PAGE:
Shadow Scottish Secretary Margaret Curran was this afternoon expected to tell a Holyrood conference the SNP is shying away from a single-question referendum amid claims that “spin and speculation” on a post-independent Scotland is all the party has to offer.
Speaking at Scottish Politics Explained, organised by Holyrood and taking place in central London, the Glasgow East MP was set to accuse First Minister Alex Salmond of turning the independence debate into a political face-saving exercise compared with one on the country’s constitutional future.
The criticism comes as Salmond today quashed calls from opposition leaders for an independent commission to draw up the question to be put before the electorate, confirming instead the Electoral Commission will be drafted in to advise on and test the question, or questions.
Curran is one of a series of speakers, including Chief Secretary to the Treasury, Danny Alexander, former Scottish Government Minister for Enterprise, Energy and Tourism, Jim Mather, and former First Minister of Scotland, Henry McLeish, who were speaking on the fate of Scotland and the rest of the United Kingdom.
Labour MP Curran said ministerial written answers reveal that the Scottish Government has failed to have a single conversation on the implications of a Yes vote in the upcoming referendum expected to take place in 2014.
Curran was this afternoon expected to say: “The SNP used to believe in independence, but as every day of the campaign goes on, it looks like they no longer do. Now we know that SNP Ministers in Edinburgh haven’t had a single conversation with the UK Government about what would happen after separation.
“After months of assertions from the SNP, we now know that on the most important issues – on the economy and jobs, on our welfare system and on the defence of our country – the SNP can offer no certainty. Scots across the country want to know what they can expect in a separate Scotland, but all they’re getting from Alex Salmond is spin and speculation.
“This is just more evidence that Alex Salmond knows he’s lost the independence question and that’s why he wants a second question – in spite of his party, his deputy, the chair and director of his independence campaign.
“That isn’t a good enough reason. We are not having a referendum to save Alex Salmond’s face. We are having one to decide whether or not Scotland is part of the UK. We need to settle this now in a clear, simple question: are we in or are we out?”
A spokesperson for Bruce Crawford, the Scottish Government’s Secretary for Parliamentary Business, said: “This is a ridiculous intervention from Margaret Curran, but sadly in line with her party’s thinking on Scotland. The fact that she wants the Conservative-led Treasury to have a say on Scotland’s finances post-independence says it all and simply underlines how out of touch Labour are by backing the Tory-led anti-independence campaign to the hilt.
“Planning for independence is well underway, and the structure of the state will be fully outlined in the Scottish Government’s white paper published next year.”
In a letter sent to Scottish Conservative leader Ruth Davidson and circulated to other opposition leaders, Salmond said arrangements would be identical to those for other referendums in the UK under the Westminster Political Parties, Elections and Referendums Act 2000.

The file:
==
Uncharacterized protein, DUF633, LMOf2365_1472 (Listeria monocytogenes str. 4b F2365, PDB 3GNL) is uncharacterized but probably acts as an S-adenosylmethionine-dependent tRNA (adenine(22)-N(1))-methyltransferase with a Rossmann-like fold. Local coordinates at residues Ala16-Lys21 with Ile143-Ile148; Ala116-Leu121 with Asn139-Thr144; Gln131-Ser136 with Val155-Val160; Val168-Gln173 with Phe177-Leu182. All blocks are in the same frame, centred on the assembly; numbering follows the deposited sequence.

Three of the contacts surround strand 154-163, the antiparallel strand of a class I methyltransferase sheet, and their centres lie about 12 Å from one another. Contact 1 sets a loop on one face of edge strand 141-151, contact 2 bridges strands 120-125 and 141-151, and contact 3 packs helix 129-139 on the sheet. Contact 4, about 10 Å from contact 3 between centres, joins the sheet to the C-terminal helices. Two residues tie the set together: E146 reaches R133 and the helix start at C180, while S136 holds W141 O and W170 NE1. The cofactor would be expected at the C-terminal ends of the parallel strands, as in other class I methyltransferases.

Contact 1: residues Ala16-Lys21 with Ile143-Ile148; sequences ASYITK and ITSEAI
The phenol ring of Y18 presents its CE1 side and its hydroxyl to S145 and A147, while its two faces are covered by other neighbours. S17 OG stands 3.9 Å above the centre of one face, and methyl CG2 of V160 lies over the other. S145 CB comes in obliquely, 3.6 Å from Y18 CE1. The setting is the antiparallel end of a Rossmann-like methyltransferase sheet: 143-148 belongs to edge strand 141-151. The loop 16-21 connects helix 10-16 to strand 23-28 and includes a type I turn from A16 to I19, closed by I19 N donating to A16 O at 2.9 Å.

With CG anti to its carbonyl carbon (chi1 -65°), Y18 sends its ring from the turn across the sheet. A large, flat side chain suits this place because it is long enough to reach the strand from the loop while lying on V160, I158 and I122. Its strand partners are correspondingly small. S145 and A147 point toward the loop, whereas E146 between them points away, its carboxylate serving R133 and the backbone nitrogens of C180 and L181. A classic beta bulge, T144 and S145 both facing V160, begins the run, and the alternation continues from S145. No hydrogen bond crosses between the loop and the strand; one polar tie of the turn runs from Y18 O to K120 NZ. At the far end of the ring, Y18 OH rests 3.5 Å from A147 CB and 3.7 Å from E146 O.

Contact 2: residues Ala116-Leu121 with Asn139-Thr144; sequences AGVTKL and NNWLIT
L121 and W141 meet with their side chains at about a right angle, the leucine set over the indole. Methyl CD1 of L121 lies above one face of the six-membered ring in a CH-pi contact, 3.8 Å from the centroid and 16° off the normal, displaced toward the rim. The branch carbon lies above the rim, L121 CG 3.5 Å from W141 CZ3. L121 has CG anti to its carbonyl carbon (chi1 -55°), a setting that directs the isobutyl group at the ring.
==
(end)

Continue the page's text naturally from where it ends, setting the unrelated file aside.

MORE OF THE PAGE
The Electoral Commission will be asked to advise on and test the question, or questions, in the referendum, which will be formulated following the outcome of Your Scotland Your Referendum, the consultation document published by the Scottish Government earlier this year.
Salmond writes: “The arrangements for Scotland’s referendum will be fair and democratic. They will match those used for all other referendums in the UK (held under Westminster legislation), where the Government proposes the question or questions, the Electoral Commission provides independent advice on the question or questions, and Parliament makes a final decision. In this case it will be for the Scottish Parliament to decide.
“Both the current and previous UK Governments have endorsed this division of responsibilities respectively in response to, and in evidence to, the House of Lords Select Committee on the Constitution’s inquiry into referendums in the UK, published in April 2010. This position has also been clearly and repeatedly supported by the Electoral Commission itself.
“Therefore to depart from this foundation in the case of the Scottish referendum would put you at odds with your Westminster colleagues, in conflict with what you had previously asked for and in defiance of the elected mandate which gave our Parliament the authority to proceed with the referendum.
“Let me repeat. The referendum question is subject to a consultation to which we have had over 21,000 responses. The Electoral Commission will assume the role of advising on and testing of the question or questions – including the recommendation of any changes. This is exactly as the three anti-independence parties have called for previously.
“Finally, the process will be identical to that followed in all UK referendums under the Westminster legislation provided for in The Political Parties, Elections and Referendums Act 2000.”